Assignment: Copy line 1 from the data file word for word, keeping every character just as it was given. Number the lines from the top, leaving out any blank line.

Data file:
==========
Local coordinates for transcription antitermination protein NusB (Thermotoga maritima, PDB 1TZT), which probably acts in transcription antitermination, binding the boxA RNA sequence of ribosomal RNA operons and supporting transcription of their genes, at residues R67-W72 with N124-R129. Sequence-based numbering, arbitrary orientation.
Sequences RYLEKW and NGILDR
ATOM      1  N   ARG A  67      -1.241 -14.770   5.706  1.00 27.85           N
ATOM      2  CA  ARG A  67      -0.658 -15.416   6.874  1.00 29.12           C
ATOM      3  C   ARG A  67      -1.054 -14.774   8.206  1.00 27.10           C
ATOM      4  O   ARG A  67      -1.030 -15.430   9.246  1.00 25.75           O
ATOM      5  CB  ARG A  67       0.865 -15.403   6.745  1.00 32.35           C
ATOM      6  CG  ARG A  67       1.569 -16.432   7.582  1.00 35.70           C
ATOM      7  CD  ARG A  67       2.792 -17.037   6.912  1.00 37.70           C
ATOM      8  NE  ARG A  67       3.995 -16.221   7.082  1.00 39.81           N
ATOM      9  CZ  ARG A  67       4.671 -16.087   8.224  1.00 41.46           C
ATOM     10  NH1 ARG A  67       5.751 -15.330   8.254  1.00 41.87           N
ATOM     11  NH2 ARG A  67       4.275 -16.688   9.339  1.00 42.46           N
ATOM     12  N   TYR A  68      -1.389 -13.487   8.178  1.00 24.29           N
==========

Local coordinates for transcription antitermination protein NusB (Thermotoga maritima, PDB 1TZT), which probably acts in transcription antitermination, binding the boxA RNA sequence of ribosomal RNA operons and supporting transcription of their genes, at residues R67-W72 with N124-R129. Sequence-based numbering, arbitrary orientation.